Sunday, May 15, 2005

tasty bite of the day: potato spinach "sausage" casserole

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http://www.elise.com/recipes/archives/001076potato_spinach_sausage_casserole.php

I'm a little late with this, but Elise has brought us a recipe for potato spinach "sausage" casserole that I am quite tempted by. Now, don't get me wrong. I am not a lover of casseroles like I am a lover of tofu or mousse or balsamic strawberries. I was lucky enough to grow up in a household where casserole was, indeed, a nine-letter four-letter word, but some of my friends were not so lucky, and on occasional visits to their houses, I would be forced to eat things like cream-of-mushroom or tuna casserole. Not that I would really eat these foods. I have always been pretty good at smushing things around so it only looks like I ate some, when in reality, I have succeeded in not having the clumps of casserole mush touch anything but the tip of my fork. And since I have always loved to eat my vegetables, my friends' parents were often so impressed by my wanting seconds of the peas or the spinach or the broccoli that they harldy noticed what I wasn't eating.

This potato spinach "sausage" casserole, on the other hand, looks like just my kind of food, with a few modifications. I love food that is hearty, satisfying, healthy, and simple, and what fits this description better than potatoes, spinach, and "sausage" (the quotations being mine, as I am not an eater of animals, but I am a connoisseur of tofu and veggie "sausage" all things fake-meat)? In fact, this substitution of some sort of soy product in favor of Italian sausage is one of the key modifications I would make - a couple others being the subsitution of veggie broth for chicken broth, and the deletion of the heavy cream and the cheese (though perhaps I would use some nutritional yeast in its place?) - I prefer my hearty dishes thick, not creamy. But I find this dish to be quite inspiring, otherwise. Very homey, simple, nutritios, and adaptable, and I'll bet it makes great leftovers, yet another of my favorite qualities in a dish. Thanks, Elise!

Wednesday, May 11, 2005

tasty bite of the day: mousse city

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Well, today's post is all about mousse! I don't know how it happened, but lately mousse seems to be everywhere. First, there was the trip to Whole Foods when I was hungry (always a bad idea) and I stocked up on all kinds of goodies that I am ordinarily able to refrain from buying, including single-serving containers of raspberry and espresso mousse. As much as I hate wasteful packaging, my fondness for all things sweet and delicious in small and cleverly arranged portions tends to overwhelm any practical or environmental concerns. And not that I ever stick to just one adorable treat... somehow eating lots of pretty little things never seems like it amounts to more than just a wee bit of dessert. And what better excuse to try a lot of different things!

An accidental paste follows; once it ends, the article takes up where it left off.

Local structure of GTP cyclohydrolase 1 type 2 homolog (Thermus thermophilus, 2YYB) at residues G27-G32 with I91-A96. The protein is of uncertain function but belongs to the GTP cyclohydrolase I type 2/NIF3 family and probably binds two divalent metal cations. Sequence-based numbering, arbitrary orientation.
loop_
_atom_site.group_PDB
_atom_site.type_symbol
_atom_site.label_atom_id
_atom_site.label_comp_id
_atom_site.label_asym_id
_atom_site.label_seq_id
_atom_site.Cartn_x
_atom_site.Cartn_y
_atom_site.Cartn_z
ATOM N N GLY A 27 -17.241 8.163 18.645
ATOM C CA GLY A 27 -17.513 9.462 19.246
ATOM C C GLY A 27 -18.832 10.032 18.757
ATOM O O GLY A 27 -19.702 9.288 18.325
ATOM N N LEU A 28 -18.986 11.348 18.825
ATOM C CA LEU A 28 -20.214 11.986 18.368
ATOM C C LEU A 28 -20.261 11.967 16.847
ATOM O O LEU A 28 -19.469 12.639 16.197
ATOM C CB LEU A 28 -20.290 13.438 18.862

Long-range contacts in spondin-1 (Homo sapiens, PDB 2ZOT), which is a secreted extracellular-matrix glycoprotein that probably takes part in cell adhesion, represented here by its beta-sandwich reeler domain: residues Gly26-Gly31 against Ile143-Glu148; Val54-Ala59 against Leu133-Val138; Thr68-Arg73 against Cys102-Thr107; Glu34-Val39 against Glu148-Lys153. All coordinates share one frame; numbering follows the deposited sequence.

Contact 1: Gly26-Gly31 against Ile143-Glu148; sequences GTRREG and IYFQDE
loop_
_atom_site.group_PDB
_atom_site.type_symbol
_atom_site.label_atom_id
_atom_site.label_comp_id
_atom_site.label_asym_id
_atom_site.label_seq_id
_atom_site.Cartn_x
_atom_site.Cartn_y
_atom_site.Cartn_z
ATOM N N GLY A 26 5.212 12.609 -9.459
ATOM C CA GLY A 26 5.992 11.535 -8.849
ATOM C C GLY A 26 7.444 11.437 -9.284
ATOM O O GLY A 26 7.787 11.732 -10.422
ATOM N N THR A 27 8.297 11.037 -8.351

But that was just the first mousse encounter. Then there was chica's entry on she who eats : strawberry mousse with balsamic vinegar. And I was inspired. I would make my own mousse, only vegan, as I am new to the world of cooking and baking with dairy, not to mention eating it, and cream in particular has always been intimidating and a hindrance to digestion. Well, as I sometimes do, I went into full-on experimental mode, and one thing led to another, and... the mousse was a disaster. As it was such a painful experience for me, I will spare you the details so that you may go through your day unscathed.

However, some quick searching on the web and I realized that were millions of vegan mousse recipes out there, and should I decide to actually follow a recipe next time, I'm sure it will turn out to be quite delicious. In fact, I'm not the only blogger interested in vegan mousse. The bakerina recently posted a "no eggs" mousse pie recipe from the Millenium Restaurant in San Francisco that is made with silken tofu, just like mine was... only this one has a much more balanced list of ingredients, at least as far as the mousse goes. The recipe also includes a cashew crust, a raspberry sauce, and a maple almond praline. Sounds delicious, but I may go for a simple chocolate graham cracker crust instead (at least while PCC still has chocolate Go Go Grahams at half price!), and might pass on the praline... raspberry sauce, though, would be a sure winner.

Oh, and want yet another mousse post? Check out the accidental hedonist's post from the other day: frozen chocolate mousse.

Sunday, May 08, 2005

tasty bite of the day: cool grapes

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http://www.deliciousdays.com/archives/2005/05/07/cool-grapes/

Not so much a recipe as this is a great idea, delicious:days' post on cool grapes, or grapes that have been frozen and are to be eaten while cold and creamy, is a lovely reminder of one of my favorite summertime snacks, and her close-up photographs of these cool grapes are some very enticing visual aids.